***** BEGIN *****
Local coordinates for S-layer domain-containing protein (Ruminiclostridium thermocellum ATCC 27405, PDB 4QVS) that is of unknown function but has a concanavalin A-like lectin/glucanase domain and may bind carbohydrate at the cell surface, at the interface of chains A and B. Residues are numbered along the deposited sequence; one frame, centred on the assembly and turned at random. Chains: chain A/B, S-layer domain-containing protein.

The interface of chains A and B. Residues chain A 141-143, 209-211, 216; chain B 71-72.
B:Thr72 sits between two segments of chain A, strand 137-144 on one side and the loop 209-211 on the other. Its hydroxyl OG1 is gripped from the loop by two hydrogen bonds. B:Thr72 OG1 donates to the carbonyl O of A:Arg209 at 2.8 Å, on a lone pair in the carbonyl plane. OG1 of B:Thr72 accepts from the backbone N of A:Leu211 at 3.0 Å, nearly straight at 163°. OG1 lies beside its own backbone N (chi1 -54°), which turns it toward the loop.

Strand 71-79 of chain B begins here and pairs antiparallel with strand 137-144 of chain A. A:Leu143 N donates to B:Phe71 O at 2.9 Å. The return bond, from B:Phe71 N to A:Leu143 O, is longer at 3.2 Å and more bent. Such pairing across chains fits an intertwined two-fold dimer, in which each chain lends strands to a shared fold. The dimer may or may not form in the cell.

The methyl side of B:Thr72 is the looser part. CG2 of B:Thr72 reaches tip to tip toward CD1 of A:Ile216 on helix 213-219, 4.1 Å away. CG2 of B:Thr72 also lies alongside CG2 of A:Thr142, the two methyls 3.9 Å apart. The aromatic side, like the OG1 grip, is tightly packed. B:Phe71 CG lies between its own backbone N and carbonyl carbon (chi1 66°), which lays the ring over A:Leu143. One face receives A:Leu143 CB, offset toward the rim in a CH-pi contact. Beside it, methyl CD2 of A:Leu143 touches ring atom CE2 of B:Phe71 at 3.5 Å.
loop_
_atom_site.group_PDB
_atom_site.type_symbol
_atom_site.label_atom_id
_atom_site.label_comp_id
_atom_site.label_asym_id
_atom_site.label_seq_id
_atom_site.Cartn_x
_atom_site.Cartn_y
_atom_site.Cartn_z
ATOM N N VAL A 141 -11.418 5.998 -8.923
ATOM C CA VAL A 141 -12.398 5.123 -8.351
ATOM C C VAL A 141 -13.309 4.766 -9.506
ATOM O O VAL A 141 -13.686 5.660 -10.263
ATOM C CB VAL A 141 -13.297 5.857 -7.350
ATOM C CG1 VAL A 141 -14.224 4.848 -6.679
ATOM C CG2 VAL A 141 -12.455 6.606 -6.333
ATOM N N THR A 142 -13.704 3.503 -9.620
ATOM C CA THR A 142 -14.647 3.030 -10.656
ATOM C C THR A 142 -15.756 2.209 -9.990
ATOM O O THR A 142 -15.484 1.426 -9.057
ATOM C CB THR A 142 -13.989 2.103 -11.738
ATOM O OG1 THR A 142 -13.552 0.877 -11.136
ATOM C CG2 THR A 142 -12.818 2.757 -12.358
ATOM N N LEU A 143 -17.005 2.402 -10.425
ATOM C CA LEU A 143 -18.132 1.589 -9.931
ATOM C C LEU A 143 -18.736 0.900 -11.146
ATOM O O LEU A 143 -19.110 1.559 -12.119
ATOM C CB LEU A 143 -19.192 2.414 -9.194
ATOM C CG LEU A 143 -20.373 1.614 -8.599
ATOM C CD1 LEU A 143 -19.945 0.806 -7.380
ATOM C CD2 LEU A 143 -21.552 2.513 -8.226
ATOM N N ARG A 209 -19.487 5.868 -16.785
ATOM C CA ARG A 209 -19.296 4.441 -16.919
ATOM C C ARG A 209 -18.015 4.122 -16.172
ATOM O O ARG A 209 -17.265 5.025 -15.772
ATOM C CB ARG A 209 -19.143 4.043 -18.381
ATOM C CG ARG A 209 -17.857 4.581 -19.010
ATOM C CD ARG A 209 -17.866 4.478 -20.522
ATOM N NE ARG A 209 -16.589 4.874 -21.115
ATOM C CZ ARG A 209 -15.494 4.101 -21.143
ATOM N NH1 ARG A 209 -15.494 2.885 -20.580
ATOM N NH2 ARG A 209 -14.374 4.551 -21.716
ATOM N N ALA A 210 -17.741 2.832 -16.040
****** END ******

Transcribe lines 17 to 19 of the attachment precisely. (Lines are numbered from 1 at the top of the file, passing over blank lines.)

ATOM C CA VAL A 141 -12.398 5.123 -8.351
ATOM C C VAL A 141 -13.309 4.766 -9.506
ATOM O O VAL A 141 -13.686 5.660 -10.263